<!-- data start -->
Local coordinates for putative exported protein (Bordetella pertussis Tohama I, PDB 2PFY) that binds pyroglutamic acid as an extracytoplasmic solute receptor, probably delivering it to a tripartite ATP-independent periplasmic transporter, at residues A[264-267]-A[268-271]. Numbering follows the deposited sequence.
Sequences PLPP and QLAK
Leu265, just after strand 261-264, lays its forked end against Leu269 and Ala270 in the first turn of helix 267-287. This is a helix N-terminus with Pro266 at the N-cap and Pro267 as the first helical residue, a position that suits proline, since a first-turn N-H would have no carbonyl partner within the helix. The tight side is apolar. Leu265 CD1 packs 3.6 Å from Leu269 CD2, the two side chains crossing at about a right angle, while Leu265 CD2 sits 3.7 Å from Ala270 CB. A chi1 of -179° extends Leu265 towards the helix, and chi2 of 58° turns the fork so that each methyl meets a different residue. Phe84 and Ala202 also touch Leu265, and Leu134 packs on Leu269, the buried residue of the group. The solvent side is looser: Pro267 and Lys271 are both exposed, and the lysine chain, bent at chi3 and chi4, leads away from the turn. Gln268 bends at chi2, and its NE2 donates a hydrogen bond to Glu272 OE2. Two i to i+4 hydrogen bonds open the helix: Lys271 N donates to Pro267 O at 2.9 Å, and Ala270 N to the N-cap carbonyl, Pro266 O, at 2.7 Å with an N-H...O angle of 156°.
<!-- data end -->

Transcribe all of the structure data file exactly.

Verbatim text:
Local coordinates for putative exported protein (Bordetella pertussis Tohama I, PDB 2PFY) that binds pyroglutamic acid as an extracytoplasmic solute receptor, probably delivering it to a tripartite ATP-independent periplasmic transporter, at residues A[264-267]-A[268-271]. Numbering follows the deposited sequence.
Sequences PLPP and QLAK
Leu265, just after strand 261-264, lays its forked end against Leu269 and Ala270 in the first turn of helix 267-287. This is a helix N-terminus with Pro266 at the N-cap and Pro267 as the first helical residue, a position that suits proline, since a first-turn N-H would have no carbonyl partner within the helix. The tight side is apolar. Leu265 CD1 packs 3.6 Å from Leu269 CD2, the two side chains crossing at about a right angle, while Leu265 CD2 sits 3.7 Å from Ala270 CB. A chi1 of -179° extends Leu265 towards the helix, and chi2 of 58° turns the fork so that each methyl meets a different residue. Phe84 and Ala202 also touch Leu265, and Leu134 packs on Leu269, the buried residue of the group. The solvent side is looser: Pro267 and Lys271 are both exposed, and the lysine chain, bent at chi3 and chi4, leads away from the turn. Gln268 bends at chi2, and its NE2 donates a hydrogen bond to Glu272 OE2. Two i to i+4 hydrogen bonds open the helix: Lys271 N donates to Pro267 O at 2.9 Å, and Ala270 N to the N-cap carbonyl, Pro266 O, at 2.7 Å with an N-H...O angle of 156°.